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Michael McDermott interview

| August 31, 2007 | 0 Comments

Michael McDermott
Born Again, And Again, And Again

McD

It’s a flashback to the summer of 1991 — meeting in an Irish pub where everyone seems to know Michael McDermott, listening to stories behind the songs on his latest record. But there is something distinctly different about McDermott since we sat down for a cover-story interview for his debut, 620 W. Surf, 16 years ago. Though the submission to “the beast” as he called it back then – that uncontrollable urge to write songs – is ever-present, it’s the innocence and faith in the young troubadour’s pale Irish eyes that is gone, glazed over red with self-deprecation and doubt.

Appearing: September 6 through 8 at Davenport’s in Chicago and 15 at Ballydoyle in Downers Grove.

“Michael McDermott killed that guy,” McDermott says emphatically, pointing to the cover of the ’91 IE with his photo on it. “My therapist said, ‘Michael McDermott killed Michael Murphy,'” refferring to his birth name. “And I think he did, because that guy didn’t drink, do drugs, sleep around.”

McDermott’s debut earned him the tag for being the next Bob Dylan or Bruce Springsteen. His songwriting style was pure Americana, though the production back then was more classic rock. What stood out was his heartfelt, universal view of life – faith and hope mired by fear and uncertainty. The song “A Wall I Must Climb” made him a name in some households, supported by an “MTV Buzz Bin” video. But his label, Giant, closed its doors, and he was tossed into the revolving door of the unsympathetic music business. He released two more albums, Gethsemane (1994) and Michael McDermott (1996) on SBK, only to go through the same thing with that label. He released another record, Bourbon Blue (1999), on his own. Koch Records picked him up, reworked and added to the previous LP and released a fresh one as Last Chance Lounge in 2000. That album received critical acclaim in the New York Times, L.A. Times, The Hollywood Reporter, Rolling Stone, and Chicago Tribune, among others. Two tracks were even featured in the New Line Cinema film Knockaround Guys, starring John Malkovich and Dennis Hopper.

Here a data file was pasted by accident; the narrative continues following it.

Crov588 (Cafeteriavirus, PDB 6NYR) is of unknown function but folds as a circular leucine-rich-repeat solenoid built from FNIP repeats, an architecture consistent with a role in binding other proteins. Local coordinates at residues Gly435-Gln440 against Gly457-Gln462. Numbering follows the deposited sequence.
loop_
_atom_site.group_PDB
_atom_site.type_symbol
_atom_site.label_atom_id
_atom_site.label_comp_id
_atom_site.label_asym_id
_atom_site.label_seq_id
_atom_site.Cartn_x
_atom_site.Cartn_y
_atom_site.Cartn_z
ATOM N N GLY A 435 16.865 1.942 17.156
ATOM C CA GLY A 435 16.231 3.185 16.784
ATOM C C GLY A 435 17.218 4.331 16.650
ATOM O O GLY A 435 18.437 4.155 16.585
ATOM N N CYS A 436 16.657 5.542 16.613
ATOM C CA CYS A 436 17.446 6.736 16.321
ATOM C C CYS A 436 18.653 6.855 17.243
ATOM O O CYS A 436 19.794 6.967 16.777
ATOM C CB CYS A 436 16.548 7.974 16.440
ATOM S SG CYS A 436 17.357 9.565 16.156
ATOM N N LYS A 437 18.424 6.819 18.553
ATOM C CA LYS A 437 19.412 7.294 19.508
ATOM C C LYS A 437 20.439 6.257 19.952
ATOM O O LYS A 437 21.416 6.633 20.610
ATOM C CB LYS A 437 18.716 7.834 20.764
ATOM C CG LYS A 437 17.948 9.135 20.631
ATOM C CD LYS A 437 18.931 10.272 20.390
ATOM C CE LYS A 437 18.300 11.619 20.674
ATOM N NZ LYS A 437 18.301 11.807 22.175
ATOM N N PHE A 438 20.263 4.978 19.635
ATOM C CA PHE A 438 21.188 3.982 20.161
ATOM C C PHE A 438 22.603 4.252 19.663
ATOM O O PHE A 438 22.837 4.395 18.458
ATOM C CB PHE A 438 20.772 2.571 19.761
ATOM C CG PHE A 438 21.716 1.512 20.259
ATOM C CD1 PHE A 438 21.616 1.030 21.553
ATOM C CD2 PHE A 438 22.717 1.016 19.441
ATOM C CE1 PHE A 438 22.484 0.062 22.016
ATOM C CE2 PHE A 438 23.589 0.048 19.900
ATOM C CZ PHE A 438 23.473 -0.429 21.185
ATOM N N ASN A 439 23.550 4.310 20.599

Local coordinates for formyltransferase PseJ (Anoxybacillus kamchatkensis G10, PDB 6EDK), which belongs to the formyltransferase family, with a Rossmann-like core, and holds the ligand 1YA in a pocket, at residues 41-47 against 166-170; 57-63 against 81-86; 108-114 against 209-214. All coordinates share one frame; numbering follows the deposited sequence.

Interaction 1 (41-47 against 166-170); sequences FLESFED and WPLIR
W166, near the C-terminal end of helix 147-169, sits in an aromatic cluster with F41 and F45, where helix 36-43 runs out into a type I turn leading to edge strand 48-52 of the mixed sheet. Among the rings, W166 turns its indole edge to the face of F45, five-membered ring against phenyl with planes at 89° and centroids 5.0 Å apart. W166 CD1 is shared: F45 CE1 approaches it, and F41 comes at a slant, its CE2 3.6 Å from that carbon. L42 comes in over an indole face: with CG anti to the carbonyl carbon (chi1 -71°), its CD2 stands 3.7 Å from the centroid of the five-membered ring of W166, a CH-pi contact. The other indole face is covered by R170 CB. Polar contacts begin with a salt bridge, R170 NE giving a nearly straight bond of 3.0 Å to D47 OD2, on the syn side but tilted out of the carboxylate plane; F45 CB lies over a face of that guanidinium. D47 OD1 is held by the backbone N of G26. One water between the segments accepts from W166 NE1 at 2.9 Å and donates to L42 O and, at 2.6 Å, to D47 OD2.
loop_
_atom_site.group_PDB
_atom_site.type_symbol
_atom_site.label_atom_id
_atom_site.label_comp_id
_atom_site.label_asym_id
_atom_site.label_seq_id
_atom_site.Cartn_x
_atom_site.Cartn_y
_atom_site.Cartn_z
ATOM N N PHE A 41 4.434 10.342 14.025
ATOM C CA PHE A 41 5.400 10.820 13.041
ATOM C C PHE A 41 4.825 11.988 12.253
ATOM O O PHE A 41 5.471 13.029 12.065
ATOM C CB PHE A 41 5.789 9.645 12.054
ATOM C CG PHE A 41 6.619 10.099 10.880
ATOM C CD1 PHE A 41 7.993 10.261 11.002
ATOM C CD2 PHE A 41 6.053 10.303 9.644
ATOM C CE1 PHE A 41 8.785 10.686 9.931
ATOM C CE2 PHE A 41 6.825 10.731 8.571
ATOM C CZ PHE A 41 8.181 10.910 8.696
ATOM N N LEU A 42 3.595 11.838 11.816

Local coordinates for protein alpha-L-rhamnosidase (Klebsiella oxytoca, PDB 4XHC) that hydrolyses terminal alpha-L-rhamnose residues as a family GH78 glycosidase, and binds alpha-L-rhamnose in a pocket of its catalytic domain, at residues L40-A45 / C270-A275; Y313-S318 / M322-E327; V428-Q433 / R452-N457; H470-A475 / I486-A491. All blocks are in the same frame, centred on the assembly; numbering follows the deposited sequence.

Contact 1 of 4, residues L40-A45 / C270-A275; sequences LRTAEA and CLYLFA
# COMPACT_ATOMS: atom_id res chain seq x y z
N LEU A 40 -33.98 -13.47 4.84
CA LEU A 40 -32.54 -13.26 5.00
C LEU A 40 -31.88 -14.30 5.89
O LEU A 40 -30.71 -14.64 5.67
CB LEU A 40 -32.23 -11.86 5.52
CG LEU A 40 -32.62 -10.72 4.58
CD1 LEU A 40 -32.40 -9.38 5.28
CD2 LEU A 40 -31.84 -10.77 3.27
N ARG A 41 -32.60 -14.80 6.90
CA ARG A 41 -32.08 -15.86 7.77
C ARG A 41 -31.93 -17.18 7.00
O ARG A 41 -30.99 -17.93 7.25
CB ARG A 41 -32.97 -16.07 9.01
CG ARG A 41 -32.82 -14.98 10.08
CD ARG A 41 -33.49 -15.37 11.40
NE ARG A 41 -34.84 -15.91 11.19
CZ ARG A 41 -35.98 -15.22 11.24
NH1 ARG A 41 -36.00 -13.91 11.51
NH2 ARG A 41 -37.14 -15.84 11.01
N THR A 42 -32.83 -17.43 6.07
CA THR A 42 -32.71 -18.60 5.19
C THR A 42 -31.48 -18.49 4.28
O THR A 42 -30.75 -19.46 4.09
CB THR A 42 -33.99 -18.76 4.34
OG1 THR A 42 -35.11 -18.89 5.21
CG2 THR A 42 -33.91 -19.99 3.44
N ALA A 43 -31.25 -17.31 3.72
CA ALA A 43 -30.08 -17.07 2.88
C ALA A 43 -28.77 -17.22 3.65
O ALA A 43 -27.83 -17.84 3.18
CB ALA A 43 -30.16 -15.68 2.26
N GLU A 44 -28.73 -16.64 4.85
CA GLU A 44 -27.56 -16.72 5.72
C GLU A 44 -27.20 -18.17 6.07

McDermott’s personal (and professional) journey over the last decade and a half is ripe with movie-script material, and don’t be surprised if someday it becomes one; his former A&R rep Brian Koppelman and friend David Levien are now big-time film writers/producers. They wrote the 1998 flick Rounders, starring Matt Damon and Edward Norton, and paid tribute to McDermott by naming Damon’s character after him. (They recently wrote the script for Ocean’s Thirteen and are working on Frankie Machine with Robert DeNiro.) McDermott’s last dramatic scene was getting busted with cocaine on his way into the House Of Blues to see his friend Jakob Dylan a few years ago.

Catch a preview, then read the full text in the September issue of Illinois Entertainer, available free throughout Chicagoland.

— Penelope Biver

Category: Features, Monthly

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